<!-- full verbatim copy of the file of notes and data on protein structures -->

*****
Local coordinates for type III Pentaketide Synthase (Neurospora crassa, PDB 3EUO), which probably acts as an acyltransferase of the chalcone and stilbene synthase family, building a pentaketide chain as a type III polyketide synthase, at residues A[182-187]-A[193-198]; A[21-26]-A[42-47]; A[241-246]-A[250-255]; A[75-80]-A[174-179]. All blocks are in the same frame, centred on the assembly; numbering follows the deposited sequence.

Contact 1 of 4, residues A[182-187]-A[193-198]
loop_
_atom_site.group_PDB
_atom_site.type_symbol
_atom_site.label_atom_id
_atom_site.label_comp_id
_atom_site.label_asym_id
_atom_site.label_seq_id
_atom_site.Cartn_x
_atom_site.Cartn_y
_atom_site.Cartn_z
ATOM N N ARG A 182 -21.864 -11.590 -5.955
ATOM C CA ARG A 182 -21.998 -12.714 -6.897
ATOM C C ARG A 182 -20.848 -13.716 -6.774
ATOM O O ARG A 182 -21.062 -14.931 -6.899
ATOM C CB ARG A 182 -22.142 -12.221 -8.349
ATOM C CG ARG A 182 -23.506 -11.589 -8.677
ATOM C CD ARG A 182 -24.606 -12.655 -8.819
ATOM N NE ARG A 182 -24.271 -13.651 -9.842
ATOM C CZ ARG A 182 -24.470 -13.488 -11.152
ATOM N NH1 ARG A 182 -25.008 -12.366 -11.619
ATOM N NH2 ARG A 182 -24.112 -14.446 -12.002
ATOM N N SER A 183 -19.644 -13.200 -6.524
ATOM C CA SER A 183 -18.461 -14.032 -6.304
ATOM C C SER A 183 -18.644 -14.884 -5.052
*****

Local coordinates for type III Pentaketide Synthase (Neurospora crassa, PDB 3EUO), which probably acts as an acyltransferase of the chalcone and stilbene synthase family, building a pentaketide chain as a type III polyketide synthase, at residues A[182-187]-A[193-198]; A[21-26]-A[42-47]; A[241-246]-A[250-255]; A[75-80]-A[174-179]. All blocks are in the same frame, centred on the assembly; numbering follows the deposited sequence.

Contact 1 of 4, residues A[182-187]-A[193-198]
loop_
_atom_site.group_PDB
_atom_site.type_symbol
_atom_site.label_atom_id
_atom_site.label_comp_id
_atom_site.label_asym_id
_atom_site.label_seq_id
_atom_site.Cartn_x
_atom_site.Cartn_y
_atom_site.Cartn_z
ATOM N N ARG A 182 -21.864 -11.590 -5.955
ATOM C CA ARG A 182 -21.998 -12.714 -6.897
ATOM C C ARG A 182 -20.848 -13.716 -6.774
ATOM O O ARG A 182 -21.062 -14.931 -6.899
ATOM C CB ARG A 182 -22.142 -12.221 -8.349
ATOM C CG ARG A 182 -23.506 -11.589 -8.677
ATOM C CD ARG A 182 -24.606 -12.655 -8.819
ATOM N NE ARG A 182 -24.271 -13.651 -9.842
ATOM C CZ ARG A 182 -24.470 -13.488 -11.152
ATOM N NH1 ARG A 182 -25.008 -12.366 -11.619
ATOM N NH2 ARG A 182 -24.112 -14.446 -12.002
ATOM N N SER A 183 -19.644 -13.200 -6.524
ATOM C CA SER A 183 -18.461 -14.032 -6.304
ATOM C C SER A 183 -18.644 -14.884 -5.052